Food and Behaviour Research

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Consumption of low-calorie sweetened beverages is associated with higher total energy and sugar intake among children, NHANES 2011-2016

Sylvetsky AC, Figueroa J, Zimmerman T, Swithers SE, Welsh JA (2019) Pediatr Obes.  2019 May:e12535.  doi: 10.1111/ijpo.12535. [Epub ahead of print] 

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To examine associations between consumption of low-calorie sweetened beverages (LCSBs), sugar, and total energy intake in children in the United States.


We used 24-hour dietary recalls from 7026 children enrolled in the National Health and Nutrition Examination Survey (NHANES) 2011 to 2016 to assess energy and macronutrient intake among LCSB (≥4 oz LCSB, <4 oz SB), SB (≥4 oz SB, <4 oz LCSB), and LCSB + SB consumers (≥4 oz each) compared with water consumers (≥4 oz water, <4 oz LCSB and SBs). Sample weights and complex survey procedures were used for all analyses.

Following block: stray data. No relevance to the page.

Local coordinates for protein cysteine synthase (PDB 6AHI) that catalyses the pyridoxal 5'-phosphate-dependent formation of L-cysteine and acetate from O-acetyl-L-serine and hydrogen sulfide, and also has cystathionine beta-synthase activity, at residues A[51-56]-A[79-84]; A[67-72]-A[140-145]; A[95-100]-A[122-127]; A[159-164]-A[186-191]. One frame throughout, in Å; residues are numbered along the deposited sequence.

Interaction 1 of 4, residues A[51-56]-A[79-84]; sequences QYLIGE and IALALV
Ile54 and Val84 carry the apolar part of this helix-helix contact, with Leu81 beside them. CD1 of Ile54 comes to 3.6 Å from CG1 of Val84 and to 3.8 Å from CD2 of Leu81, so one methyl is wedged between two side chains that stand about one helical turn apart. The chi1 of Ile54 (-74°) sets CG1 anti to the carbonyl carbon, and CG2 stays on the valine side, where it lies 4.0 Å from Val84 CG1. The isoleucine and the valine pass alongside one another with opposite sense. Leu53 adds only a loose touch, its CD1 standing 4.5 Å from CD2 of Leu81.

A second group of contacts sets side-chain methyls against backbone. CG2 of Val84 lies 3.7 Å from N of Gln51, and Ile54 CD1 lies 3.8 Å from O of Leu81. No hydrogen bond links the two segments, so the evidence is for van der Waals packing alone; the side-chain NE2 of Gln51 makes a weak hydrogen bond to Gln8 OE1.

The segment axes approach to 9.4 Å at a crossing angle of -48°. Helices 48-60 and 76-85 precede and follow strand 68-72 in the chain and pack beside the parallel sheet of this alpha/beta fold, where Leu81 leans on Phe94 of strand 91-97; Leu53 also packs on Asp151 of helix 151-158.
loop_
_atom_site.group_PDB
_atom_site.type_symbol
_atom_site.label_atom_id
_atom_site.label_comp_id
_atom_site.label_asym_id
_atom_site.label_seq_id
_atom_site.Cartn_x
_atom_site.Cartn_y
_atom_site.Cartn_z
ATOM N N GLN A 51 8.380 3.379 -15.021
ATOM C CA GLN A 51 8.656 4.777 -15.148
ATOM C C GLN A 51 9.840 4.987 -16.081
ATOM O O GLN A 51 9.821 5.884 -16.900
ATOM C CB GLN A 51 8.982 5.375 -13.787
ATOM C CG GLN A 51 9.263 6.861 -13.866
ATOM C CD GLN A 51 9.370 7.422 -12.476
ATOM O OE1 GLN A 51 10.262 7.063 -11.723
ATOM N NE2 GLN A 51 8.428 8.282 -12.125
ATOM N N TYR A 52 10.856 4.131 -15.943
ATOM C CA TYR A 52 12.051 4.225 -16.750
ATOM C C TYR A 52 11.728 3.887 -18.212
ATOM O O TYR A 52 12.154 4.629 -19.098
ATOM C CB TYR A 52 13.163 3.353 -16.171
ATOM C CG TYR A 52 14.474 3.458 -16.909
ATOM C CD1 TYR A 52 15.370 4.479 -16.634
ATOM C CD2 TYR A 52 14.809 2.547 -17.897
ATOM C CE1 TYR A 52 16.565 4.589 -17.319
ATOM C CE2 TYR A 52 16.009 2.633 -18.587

Adjusting for body mass index (BMI) percentile, LCSB, SB, and LCSB + SB consumption was associated with 196, 312, and 450 more total calories and 15, 39, and 46 more calories from added sugar, respectively, compared with water consumers (P < .05 for all pairwise comparisons). No differences in energy intake were observed between LCSB and SB consumers.


These findings challenge the utility of LCSB for weight management in children and adolescents.


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